Charlotte-Mecklenburg Storm Water Services keeps its eye on the drainage system


This post is brought to you in partnership with Charlotte-Mecklenburg Storm Water Services. All opinions are our own

If you’re like me, you’ll be shocked to hear the Charlotte area gets more rain than Seattle, and in fewer days. (Well, maybe not after this particular year, but in general — it was surprising.) So where does it all go? The simple answer is the storm drainage system takes it away.

What is stormwater?

It’s simply rainwater that doesn’t soak into the ground. It runs off hard surfaces like paved streets, parking lots, sidewalks and rooftops. There’s more than 2.2 billion square feet of this kind of impervious surface in Charlotte, resulting in a lot of runoff that flows into the storm drainage system.

What’s a storm drainage system?

Well, it’s all around and underneath us. It’s a network of storm drain inlets and underground pipes that carry stormwater from our streets to local streams. It’s quietly functioning in the background. But it’s critical to our community. Charlotte-Mecklenburg Storm Water Services repairs storm drainage infrastructure to reduce flood risks and protect the traveling public.

Aging Infrastructure

Across the country, people are talking about aging infrastructure and how our choices today will shape our future. It’s important we think about and invest in storm drainage infrastructure that’s critical to our communities. In Charlotte, there’s more than 2,000 miles of open drainage, ditches and streams, more than 150,000 storm drain inlets, and over 3,500 miles of stormwater pipes. If you laid the pipes end-to-end they would reach from here to Los Angeles. Nothing lasts forever, so Charlotte-Mecklenburg Storm Water Services is working to repair and improve public storm drainage infrastructure across the city. At any given time, they’re working on more than 400 improvement projects in our community.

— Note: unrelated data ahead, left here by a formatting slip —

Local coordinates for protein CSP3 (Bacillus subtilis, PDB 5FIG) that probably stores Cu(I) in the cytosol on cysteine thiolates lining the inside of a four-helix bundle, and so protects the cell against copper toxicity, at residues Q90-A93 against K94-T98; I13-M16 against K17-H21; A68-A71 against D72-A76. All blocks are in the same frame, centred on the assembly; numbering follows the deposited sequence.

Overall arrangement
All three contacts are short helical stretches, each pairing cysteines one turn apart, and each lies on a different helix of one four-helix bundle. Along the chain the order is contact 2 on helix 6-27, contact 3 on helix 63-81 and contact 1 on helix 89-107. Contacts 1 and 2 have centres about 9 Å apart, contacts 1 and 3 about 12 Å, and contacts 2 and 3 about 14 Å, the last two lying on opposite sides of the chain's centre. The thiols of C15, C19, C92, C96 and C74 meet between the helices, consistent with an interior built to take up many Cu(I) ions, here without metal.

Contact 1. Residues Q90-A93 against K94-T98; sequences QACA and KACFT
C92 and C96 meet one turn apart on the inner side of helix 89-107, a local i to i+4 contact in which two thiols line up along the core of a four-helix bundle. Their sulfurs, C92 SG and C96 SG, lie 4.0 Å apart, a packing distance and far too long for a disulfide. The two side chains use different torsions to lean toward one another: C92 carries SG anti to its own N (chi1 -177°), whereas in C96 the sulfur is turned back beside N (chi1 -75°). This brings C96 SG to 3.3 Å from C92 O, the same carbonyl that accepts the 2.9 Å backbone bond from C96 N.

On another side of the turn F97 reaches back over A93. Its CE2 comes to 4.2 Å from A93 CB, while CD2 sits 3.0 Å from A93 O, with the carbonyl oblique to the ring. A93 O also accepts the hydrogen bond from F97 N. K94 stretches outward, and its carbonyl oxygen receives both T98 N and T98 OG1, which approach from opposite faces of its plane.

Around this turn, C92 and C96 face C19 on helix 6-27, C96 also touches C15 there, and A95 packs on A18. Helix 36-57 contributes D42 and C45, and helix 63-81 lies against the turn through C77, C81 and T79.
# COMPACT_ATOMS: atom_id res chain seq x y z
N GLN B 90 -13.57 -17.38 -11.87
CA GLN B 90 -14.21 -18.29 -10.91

How you can help

Stormwater is not cleaned at a treatment plant, so it’s important to remember only rain should go into a storm drain, and never pollutants or debris. You can help personally by reporting drainage concerns and stormwater pollution to 3-1-1. Or when a storm drain gets clogged with leaves, grass clippings, trash and other debris you can help in a few easy steps:

  1. Check it
  2. Clear it if you can, or
  3. Call to report a blockage to 3-1-1.

And if you already clear a storm drain near your home — thank you, on behalf of our whole community.

I’m in awe of this system within and underneath our city and how it all works together. We have all kinds of ways we can help on a personal level, whether by watching and reporting, or finding ways to get more involved, directly. As for me, the next time I’m driving in the rain and see water rushing down a storm drain and away from the street, I’m going to thank the unsung infrastructure. 


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